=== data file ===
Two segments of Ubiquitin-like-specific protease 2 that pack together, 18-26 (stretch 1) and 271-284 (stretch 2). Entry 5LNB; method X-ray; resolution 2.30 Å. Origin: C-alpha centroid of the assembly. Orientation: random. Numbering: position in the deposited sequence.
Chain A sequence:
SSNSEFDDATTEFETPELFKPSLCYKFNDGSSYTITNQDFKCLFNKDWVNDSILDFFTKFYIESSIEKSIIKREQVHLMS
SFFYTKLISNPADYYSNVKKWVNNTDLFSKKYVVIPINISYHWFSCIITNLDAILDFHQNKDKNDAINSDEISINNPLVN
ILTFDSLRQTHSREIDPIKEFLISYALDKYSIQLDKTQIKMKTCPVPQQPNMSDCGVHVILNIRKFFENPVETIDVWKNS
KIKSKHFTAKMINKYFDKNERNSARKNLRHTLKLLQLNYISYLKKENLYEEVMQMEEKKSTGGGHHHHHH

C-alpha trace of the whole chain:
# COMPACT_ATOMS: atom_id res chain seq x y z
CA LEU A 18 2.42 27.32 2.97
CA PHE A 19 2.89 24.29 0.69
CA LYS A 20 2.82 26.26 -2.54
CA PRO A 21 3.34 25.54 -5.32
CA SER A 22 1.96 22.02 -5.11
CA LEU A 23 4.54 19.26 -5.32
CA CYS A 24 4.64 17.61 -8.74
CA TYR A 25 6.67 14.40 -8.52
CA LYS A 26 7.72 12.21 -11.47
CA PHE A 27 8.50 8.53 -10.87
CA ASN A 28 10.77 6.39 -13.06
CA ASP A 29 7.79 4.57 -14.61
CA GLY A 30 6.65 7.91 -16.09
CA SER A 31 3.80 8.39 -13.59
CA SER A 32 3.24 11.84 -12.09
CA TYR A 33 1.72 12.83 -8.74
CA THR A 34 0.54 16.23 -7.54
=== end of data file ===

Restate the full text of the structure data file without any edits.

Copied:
Two segments of Ubiquitin-like-specific protease 2 that pack together, 18-26 (stretch 1) and 271-284 (stretch 2). Entry 5LNB; method X-ray; resolution 2.30 Å. Origin: C-alpha centroid of the assembly. Orientation: random. Numbering: position in the deposited sequence.
Chain A sequence:
SSNSEFDDATTEFETPELFKPSLCYKFNDGSSYTITNQDFKCLFNKDWVNDSILDFFTKFYIESSIEKSIIKREQVHLMS
SFFYTKLISNPADYYSNVKKWVNNTDLFSKKYVVIPINISYHWFSCIITNLDAILDFHQNKDKNDAINSDEISINNPLVN
ILTFDSLRQTHSREIDPIKEFLISYALDKYSIQLDKTQIKMKTCPVPQQPNMSDCGVHVILNIRKFFENPVETIDVWKNS
KIKSKHFTAKMINKYFDKNERNSARKNLRHTLKLLQLNYISYLKKENLYEEVMQMEEKKSTGGGHHHHHH

C-alpha trace of the whole chain:
# COMPACT_ATOMS: atom_id res chain seq x y z
CA LEU A 18 2.42 27.32 2.97
CA PHE A 19 2.89 24.29 0.69
CA LYS A 20 2.82 26.26 -2.54
CA PRO A 21 3.34 25.54 -5.32
CA SER A 22 1.96 22.02 -5.11
CA LEU A 23 4.54 19.26 -5.32
CA CYS A 24 4.64 17.61 -8.74
CA TYR A 25 6.67 14.40 -8.52
CA LYS A 26 7.72 12.21 -11.47
CA PHE A 27 8.50 8.53 -10.87
CA ASN A 28 10.77 6.39 -13.06
CA ASP A 29 7.79 4.57 -14.61
CA GLY A 30 6.65 7.91 -16.09
CA SER A 31 3.80 8.39 -13.59
CA SER A 32 3.24 11.84 -12.09
CA TYR A 33 1.72 12.83 -8.74
CA THR A 34 0.54 16.23 -7.54